Reviews

Fervent Acknowledgements in “The Pull of The Stars”

A review of Emma Donoghue’s new novel, The Pull of The Stars.

Irish-Canadian writer Emma Donoghue’s new novel, The Pull of The Stars, is destined to be a hit not just because of Donoghue’s characteristically stellar storytelling, as evidenced in previous bestsellers like Room (2010) and The Wonder (2016), but also because of its astonishingly prescient subject matter: the novel is about the 1918 Great Flu pandemic. In her author’s note, Donoghue points out that she began the novel in 2018, “inspired by the centenary of the great flu,” and submitted her final draft for publication in March of this year just as COVID-19 sent everything into lockdown. Could a novel’s timing be more horribly perfect?

Fear not, though, if you are fed up hearing about our current desperate state of affairs and cannot fathom reading a novel about it. Donoghue’s novel will altogether challenge those feelings. The Pull of The Stars beautifully does what good fiction borrowing from history can do: it allows us to look indirectly at our present, painful circumstances and know, with some relief, that we are perhaps not in such unprecedented times as we may believe. And while the story is told against the broader backdrop of the pandemic and the coming end of WWI, it really is focused, very narrowly, on one woman – Dublin nurse Julia Power – and three days spent in her small corner of a world in chaos.

This small corner is a makeshift maternity ward, formerly a supply room, in an overburdened city hospital, where expectant mothers who have contracted the flu, or grippe as it was known, are sent to be cared for. Julia notes that the special ward was established because “not only were expectant women catching this grippe in alarmingly high numbers, but it was particularly hazardous to them and their babies.” The stalwart Julia spends long hours during her shifts in the tiny room in a state of constant activity, called upon to use every ounce of her considerable knowledge, energy, and skill as her patients progress through the stages of illness, slip in and out of consciousness, give birth to premature or still babies, and in some cases tragically die.

Critically shorthanded, the hospital has had to turn to untrained volunteers to help the nurses, and so Julia finds herself with a poor, orphaned young woman named Bridie Sweeney as an assistant. Bridie is eager to learn, and in the midst of the ward’s commotion, Julia proves a generous and patient teacher, marvelling at her protégé’s fearless efforts in the face of such morbid, bloody work. Together in cramped quarters with scant resources, the two women wage a war of their own against the ravages of the flu and find in each other a fleeting and poignant solace.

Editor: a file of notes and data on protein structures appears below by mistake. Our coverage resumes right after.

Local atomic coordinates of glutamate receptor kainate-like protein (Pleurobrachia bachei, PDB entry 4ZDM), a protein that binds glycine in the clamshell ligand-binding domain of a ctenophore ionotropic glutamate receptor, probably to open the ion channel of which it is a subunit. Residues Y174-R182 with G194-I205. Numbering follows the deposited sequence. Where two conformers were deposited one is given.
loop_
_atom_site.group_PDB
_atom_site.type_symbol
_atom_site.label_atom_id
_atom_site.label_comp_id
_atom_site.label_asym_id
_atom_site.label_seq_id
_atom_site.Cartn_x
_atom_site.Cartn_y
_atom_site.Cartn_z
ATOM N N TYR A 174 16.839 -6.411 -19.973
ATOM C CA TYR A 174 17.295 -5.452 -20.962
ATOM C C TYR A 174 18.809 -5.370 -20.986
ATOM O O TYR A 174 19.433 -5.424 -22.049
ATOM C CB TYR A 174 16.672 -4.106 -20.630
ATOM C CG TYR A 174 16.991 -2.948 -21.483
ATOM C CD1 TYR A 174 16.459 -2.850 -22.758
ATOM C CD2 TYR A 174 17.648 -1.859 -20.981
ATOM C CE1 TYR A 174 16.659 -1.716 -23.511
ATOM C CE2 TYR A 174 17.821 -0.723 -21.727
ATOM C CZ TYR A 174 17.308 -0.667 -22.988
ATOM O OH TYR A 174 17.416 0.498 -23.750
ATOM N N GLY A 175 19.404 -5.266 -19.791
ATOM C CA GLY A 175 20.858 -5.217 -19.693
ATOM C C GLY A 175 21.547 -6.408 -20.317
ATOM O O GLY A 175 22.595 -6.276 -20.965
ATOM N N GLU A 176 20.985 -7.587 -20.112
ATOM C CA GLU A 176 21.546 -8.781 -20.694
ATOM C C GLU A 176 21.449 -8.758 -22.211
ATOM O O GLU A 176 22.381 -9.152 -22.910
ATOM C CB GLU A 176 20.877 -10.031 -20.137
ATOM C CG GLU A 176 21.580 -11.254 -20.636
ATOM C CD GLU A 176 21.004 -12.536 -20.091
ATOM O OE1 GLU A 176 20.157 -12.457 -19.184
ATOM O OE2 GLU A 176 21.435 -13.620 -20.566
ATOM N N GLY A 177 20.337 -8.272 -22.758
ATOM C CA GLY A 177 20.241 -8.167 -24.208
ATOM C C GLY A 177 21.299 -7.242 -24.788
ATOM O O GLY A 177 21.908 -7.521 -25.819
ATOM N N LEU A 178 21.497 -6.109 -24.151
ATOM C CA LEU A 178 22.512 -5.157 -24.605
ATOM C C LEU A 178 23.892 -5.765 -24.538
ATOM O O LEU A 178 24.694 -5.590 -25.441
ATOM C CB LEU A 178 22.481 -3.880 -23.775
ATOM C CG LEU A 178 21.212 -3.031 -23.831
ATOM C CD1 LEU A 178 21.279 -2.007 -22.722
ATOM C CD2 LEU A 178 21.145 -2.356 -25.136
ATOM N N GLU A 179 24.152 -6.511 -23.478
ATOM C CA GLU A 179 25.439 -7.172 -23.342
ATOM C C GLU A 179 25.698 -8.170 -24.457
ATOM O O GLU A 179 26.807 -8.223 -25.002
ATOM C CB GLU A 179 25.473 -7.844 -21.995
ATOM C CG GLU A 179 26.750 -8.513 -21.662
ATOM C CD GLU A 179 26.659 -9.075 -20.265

Dr. Kathleen Lynn, a 19th century doctor, activist, and member of Ireland’s Sinn Féin party makes a fascinating appearance in The Pull of The Stars as the one historical figure in the novel. New to the hospital, Dr. Lynn is the subject of gossip and speculation, in part because she is one of few female physicians, but also because of her political affiliations. Her rebel status initially worries the more conservative Julia who feels her beliefs challenged, but the doctor’s passionate socialist views on poverty and health begin to open Julia’s mind to the realities of slum life for the very poorest residents of Dublin. As global health crises are wont to do, they show up some of the most egregious social inequities: “Such hypocrisy, the way the authorities preach hygiene to people forced to subsist like rats in a sack.” Frustrated by government inaction on the pandemic, the lack of a vaccine, and the limitations of medicine, Dr. Lynn sounds eerily familiar:

“Here we are in the golden age of medicine – making such great strides against rabies, typhoid fever, diphtheria – and a common or garden influenza is beating us hollow. No, you’re the ones who matter right now. Attentive nurses, I mean – tender loving care, that seems to be all that’s saving lives.”

The Pull of The Stars is Donoghue’s fervent acknowledgement of this life-saving tender loving care provided by healthcare workers, who just like the undaunted Julia show up to work every day under some of the worst conditions to care for their patients. Over several extended passages, she meticulously describes the challenging medical complications that Julia confronts and the procedures she heroically performs. All of the novel’s action happens within the confines of the tiny maternity ward – a whole world unto itself – confirming Donoghue’s mastery of seemingly small interior scenes packed with granular detail, powerful momentum, and plenty of suspense.

FICTION
The Pull of The Stars
By Emma Donoghue
Little, Brown and Company
Published July 21, 2020

Dana Hansen is a writer, editor, reviewer, and professor in the English Department at Humber College in Toronto, Ontario. Her writing has appeared in The Globe and Mail, Quill & Quire, Literary Review of Canada, The Winnipeg Review, France’s Books magazine, Australia's Westerley magazine, and elsewhere. She lives in Waterdown, Ontario, and is the editor-in-chief of the Hamilton Review of Books.

3 comments on “Fervent Acknowledgements in “The Pull of The Stars”

  1. Oh… this does sound good, if a bit intense!

    Like

  2. Thanks, going to look it up

    Like

  3. danica holly

    I´m going to check it out immediately. Thank you for your competent insight.

    Like

Leave a Reply

Fill in your details below or click an icon to log in:

WordPress.com Logo

You are commenting using your WordPress.com account. Log Out /  Change )

Google photo

You are commenting using your Google account. Log Out /  Change )

Twitter picture

You are commenting using your Twitter account. Log Out /  Change )

Facebook photo

You are commenting using your Facebook account. Log Out /  Change )

Connecting to %s

%d bloggers like this: